Participants with experience of SDU in the past year who were not on PrEP were briefed with the following: “PrEP is a strategy that promotes taking oral antiretroviral drugs to prevent HIV infection among HIV-negative individuals. PrEP is strongly recommended by the WHO as an additional HIV prevention strategy for MSM. You are required to take PrEP once every day when you are using it in order to achieve its effect in preventing HIV infection. Daily use of oral PrEP could reduce risk of HIV infection by 92%. PrEP has possible side effects such as nausea, vomiting and headache”. They were then asked whether they were willing to take a once-daily oral pill as PrEP in the next 6 months (Response categories: 1 = definitely not, 2 = probably not, 3 = neutral, 4 = probably will, 5 = definitely will). Responses were then dichotomized. Willingness to use daily PrEP was defined as “probably will” or “definitely will”. Such a definition has been commonly used in previous studies [27, 60, 61]. For those with willingness to use PrEP, they were further asked about the maximum amount (in HK$) they were willing to pay per month for using daily PrEP.
Perceptions related to PrEP based on the TPB
Two scales based on the TPB were constructed for this study, they are the 3-item Positive Attitude Scale and the 5-item Negative Positive Scale (response categories: 1 = disagree, 2 = neutral, 3 = agree). The Cronbach’s alpha for the Positive Attitude Scale and the Negative Attitude Scale was 0.648 and 0.747, single factors were identified by explanatory factor analysis, explaining for 56.6–61.6% of the total variances. We extracted one item from the validated Subjective Norm Scale (i.e., ‘people who are important to you will support you to use PrEP’; response categories: 1 = disagree, 2 = neutral, 3 = agree)  to measure perceived subjective norm related to PrEP. In addition, one item was extracted from the validated Perceived Behavioral Control Scale with some modification to measure perceived behavioral control related to PrEP use (i.e., ‘In general, you are confident in taking PrEP every day in the next six months’; response categories: 1 = disagree, 2 = neutral, 3 = agree) .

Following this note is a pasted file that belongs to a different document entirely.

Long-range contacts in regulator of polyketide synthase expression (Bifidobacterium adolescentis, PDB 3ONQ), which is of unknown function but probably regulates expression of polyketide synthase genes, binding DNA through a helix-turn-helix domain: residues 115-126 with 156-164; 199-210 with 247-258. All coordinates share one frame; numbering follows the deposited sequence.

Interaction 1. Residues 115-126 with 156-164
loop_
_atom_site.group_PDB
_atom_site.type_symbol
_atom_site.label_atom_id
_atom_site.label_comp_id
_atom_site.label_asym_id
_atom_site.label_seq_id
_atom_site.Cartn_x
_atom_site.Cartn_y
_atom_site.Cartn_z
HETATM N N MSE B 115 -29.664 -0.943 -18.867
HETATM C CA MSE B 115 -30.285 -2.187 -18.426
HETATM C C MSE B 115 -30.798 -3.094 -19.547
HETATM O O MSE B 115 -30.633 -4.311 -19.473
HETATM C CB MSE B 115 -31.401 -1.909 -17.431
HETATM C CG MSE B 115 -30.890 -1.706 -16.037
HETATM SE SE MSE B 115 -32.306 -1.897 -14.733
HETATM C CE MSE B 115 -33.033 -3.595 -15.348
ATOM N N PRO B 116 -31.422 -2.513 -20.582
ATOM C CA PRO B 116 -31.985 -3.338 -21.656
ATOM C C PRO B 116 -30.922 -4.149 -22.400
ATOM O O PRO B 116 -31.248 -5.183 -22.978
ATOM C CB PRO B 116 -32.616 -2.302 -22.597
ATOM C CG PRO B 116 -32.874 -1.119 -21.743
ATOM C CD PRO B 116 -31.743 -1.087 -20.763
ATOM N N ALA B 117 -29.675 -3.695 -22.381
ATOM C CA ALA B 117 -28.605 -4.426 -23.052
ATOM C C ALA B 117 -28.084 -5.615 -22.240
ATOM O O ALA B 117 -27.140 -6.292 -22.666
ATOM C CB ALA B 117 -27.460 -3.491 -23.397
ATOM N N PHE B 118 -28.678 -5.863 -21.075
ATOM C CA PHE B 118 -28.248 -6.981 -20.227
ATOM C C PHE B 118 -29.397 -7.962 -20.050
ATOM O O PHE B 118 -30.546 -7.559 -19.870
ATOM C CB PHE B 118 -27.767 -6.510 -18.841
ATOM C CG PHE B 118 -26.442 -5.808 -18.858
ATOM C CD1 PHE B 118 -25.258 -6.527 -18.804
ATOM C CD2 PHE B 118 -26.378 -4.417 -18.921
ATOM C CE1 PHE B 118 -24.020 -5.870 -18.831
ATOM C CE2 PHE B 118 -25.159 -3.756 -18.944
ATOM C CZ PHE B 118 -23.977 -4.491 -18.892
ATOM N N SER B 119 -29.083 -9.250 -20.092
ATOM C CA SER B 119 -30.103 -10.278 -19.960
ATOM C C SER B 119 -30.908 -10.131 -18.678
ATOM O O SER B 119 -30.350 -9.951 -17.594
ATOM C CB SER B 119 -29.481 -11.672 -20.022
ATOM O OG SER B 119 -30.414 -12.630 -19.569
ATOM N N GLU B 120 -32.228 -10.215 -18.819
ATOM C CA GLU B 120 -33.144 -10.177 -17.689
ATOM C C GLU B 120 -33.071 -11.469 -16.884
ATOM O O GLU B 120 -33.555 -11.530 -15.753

Using SDU in past year (among all participants) and willingness to use PrEP (among participants with experience of SDU in the past year who were not on PrEP) as the dependent variables, crude odds ratios (ORu) of independent variables of interest were obtained by logistic regression models. Two summary multivariate logistic regression models were fit for these two dependent variables, using independent variables with p < 0.05 in univariate analysis as candidates. Adjusted odds ratios (AOR) and respective 95% confidence interval (CI) were obtained from the analyses. SPSS version 21.0 was used for data analysis, with p values< 0.05 taken as statistically significant.
Socio-demographics, HIV prevention service utilization, sexual behaviors and mental health status
Out of 1131 prospective participants being approached through outreach in gay venues (n = 211), online recruitment (n = 607) and peer referral (n = 313), 906 showed interest to join the study and left their contact information. All these 906 participants were successfully contacted, 711 were screened to be eligible. Of eligible participants, 600 provided verbal informed consent and completed the telephone interview. The main reason for not providing informed consent was lack of time to complete the survey (n = 71), while the other 40 refusals did not specify their reason. This study was based on 580 GBMSM self-reported to be HIV negative/unknown HIV sero-status.